A ridge of high pressure brought an exceptionally strong warm air mass to British Columbia, and although Cranbrook hasn’t yet broken any temperature records, like places like Cash Creek, Quinton, Kelowna, Squamish and Trail, temperatures are noticeably higher than average.
On Tuesday, May 15 Cranbrook saw a high of 28 C. The record for this day, set back in 1924, is higher at 31.7 C, but Tuesday’s temperature is about eight degrees above normal for this time of year.
Lisa Erven, meteorologist for Environment and Climate Change Canada said that the significant air mass is not just affecting one community or another, but is covering western North America and even into the western prairies.
“In terms of the weather forecast going forward we do have today and tomorrow with that fairly hot air mass but then that ridge of high pressure is going to be moving eastwards,” said Erven. “So we will see a significant drop in temperature as we go into Thursday, Friday upwards of ten degrees lower than we’re going to experience in the next day or two here.”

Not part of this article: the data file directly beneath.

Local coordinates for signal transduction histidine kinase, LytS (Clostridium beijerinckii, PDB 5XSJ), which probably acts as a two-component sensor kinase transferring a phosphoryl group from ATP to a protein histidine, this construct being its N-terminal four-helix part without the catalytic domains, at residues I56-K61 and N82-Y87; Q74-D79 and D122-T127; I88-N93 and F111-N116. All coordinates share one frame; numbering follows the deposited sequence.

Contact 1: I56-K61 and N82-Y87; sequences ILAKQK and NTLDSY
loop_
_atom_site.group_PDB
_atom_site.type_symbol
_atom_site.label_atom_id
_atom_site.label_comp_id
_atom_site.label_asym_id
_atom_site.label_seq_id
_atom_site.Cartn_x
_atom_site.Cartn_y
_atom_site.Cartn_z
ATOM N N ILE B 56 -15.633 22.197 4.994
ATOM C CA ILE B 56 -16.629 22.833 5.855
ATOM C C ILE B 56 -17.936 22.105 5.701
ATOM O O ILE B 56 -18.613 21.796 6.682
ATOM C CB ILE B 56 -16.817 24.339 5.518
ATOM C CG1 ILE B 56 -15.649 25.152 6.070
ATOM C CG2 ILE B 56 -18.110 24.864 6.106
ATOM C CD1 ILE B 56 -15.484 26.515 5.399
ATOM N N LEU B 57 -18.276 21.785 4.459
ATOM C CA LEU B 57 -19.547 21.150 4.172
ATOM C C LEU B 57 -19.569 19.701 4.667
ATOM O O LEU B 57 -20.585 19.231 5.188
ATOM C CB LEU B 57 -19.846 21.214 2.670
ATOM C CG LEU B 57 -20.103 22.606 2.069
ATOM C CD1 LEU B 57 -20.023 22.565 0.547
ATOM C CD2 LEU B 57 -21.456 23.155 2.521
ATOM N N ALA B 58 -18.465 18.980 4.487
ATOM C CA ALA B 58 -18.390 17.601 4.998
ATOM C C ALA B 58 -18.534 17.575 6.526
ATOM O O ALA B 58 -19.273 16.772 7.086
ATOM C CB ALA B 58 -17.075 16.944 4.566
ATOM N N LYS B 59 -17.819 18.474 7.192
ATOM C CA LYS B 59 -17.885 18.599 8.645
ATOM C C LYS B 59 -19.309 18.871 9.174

The forecast called for a 40 to 60 per cent chance of thunderstorms on Wednesday evening through Thursday morning with some accompanying precipitation. This could impact flooding in other parts of the province that are already dealing with flooding. In the Kootenays, Boundary, Arrow Lakes, Elk Valley and Okanagan Valley regions, 20 to 40 millimetres of rain could fall.
Erven detailed three main factors that contribute to potential spring time flooding —the amount of snow accumulated in alpine, how fast temperature warms up during the transition from winter to summer and significant rainfall events.
“We basically stayed fairly cold through the province through much of April but then once May came along the switch really flipped into these above-normal temperatures for several weeks on end,” Erven said. “So we have seen deterioration of the snowpack over these last two weeks and that has contributed to the swollen rivers.”
There are currently no flood alerts in the rivers around Cranbrook, although in the Kootenays as a whole, there is significant risk of flooding in the Slocan River, Salmo River, and Moyie River, plus other tributary river systems throughout the region.